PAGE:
President Joe Biden’s address earlier this week confirmed many of the plans that were being laid out in the preceding months; specifically, as they relate to real estate, capital gains and estate taxes.
Although the proposals have a long way to go before becoming law, a Democratic majority in the House and a tie-breaking vote in the Senate held by Vice President Harris creates a scenario in which the proposal will pass — provided the Democrats are able to hold their members in line.
There are three provisions which affect real estate in the Biden administration’s tax proposal.
The first, which has been talked about extensively, is the increase in the capital gains rate from 20% to 39.6%. This proposal is directed toward households making over one million dollars.
In the northeast, it doesn’t take a lot to push households to this level given residential and commercial real estate prices. This could mean an individual could pay as much as 43.4% in federal taxes alone and possibly over 50% when factoring in state taxes.
The second is the proposed elimination of the 1031 tax-free exchange when gain on a property is greater than $500,000.
This tax break allows owners of investment and business real estate to defer the gain by enabling them to purchase like-kind property within 180 days of the sale of the original property. This has been an often used technique to allow property owners to defer the entire gain on the sale of their property.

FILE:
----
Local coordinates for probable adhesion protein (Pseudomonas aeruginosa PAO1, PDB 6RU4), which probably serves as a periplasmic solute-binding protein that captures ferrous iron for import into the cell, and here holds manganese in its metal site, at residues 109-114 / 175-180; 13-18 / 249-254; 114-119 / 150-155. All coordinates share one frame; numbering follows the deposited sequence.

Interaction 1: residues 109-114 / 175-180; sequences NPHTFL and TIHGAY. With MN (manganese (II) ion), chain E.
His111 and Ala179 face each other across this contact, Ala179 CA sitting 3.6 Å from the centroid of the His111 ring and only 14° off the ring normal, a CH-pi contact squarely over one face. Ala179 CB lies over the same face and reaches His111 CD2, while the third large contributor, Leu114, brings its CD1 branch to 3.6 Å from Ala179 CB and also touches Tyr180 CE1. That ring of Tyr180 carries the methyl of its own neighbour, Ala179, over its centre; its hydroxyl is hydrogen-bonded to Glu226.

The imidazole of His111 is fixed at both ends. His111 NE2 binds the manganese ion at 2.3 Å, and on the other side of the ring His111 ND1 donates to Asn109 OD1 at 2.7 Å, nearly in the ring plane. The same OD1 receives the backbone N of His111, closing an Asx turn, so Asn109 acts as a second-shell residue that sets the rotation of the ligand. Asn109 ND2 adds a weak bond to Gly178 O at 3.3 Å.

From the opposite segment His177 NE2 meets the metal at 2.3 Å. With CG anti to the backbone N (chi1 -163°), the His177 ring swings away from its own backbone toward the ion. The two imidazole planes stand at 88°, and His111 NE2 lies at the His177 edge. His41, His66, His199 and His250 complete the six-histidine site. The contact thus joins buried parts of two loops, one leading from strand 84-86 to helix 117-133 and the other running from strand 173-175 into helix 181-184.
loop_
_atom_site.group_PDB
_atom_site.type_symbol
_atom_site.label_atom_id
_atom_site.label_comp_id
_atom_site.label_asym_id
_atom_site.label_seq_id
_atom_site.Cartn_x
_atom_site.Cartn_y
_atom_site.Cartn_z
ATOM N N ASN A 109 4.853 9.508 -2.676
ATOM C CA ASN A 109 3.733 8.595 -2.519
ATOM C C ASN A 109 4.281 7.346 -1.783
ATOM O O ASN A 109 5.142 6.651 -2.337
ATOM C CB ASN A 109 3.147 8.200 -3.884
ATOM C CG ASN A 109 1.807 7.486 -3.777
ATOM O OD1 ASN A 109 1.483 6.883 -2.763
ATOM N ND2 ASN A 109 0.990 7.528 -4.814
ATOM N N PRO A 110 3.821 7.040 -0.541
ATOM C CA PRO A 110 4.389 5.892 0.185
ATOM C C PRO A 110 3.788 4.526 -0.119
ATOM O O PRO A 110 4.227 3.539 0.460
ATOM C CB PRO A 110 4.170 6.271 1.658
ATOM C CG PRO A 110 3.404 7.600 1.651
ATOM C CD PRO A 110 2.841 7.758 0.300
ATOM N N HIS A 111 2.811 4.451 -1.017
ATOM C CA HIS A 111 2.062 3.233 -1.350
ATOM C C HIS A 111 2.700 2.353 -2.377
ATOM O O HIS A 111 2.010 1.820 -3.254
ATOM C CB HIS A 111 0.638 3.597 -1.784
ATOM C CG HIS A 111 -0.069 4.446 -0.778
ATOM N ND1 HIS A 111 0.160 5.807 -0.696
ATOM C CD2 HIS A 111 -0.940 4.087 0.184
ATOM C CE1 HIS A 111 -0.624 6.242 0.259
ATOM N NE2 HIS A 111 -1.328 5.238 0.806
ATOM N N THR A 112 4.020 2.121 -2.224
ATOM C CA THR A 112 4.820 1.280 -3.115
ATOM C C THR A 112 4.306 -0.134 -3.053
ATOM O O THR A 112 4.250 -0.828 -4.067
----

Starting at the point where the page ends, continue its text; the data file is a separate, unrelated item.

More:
Finally, included in the tax proposal is the elimination of the “step-up“ in cost basis for inherited property.
Although we’re speaking about real estate, this applies to all property such as stocks, bonds, etc. The concept of stepping up the original cost to the fair market value at the date of the death of the owner has been in the tax law for decades, and ensured that beneficiaries who sold inherited property paid little if any capital gains tax on the immediate sale of the inherited property. This substantially reduced the tax burden for beneficiaries upon sale of the property.
Based on the likely passing of the above in some form, if you are contemplating a sale of investment or business property, careful examination should be given to the tax effect.
In prior administrations, when the capital gains rate was changed there was a cut-off date established for gains subject to the new and old rules when passed in the same year. More importantly, review your current will to ensure it is tax efficient, and consider further planning to take advantage of current estate and gift laws prior to potential changes.
Now is not the time to delay sales of property you may have been considered selling, especially real estate with a 1031 exchange.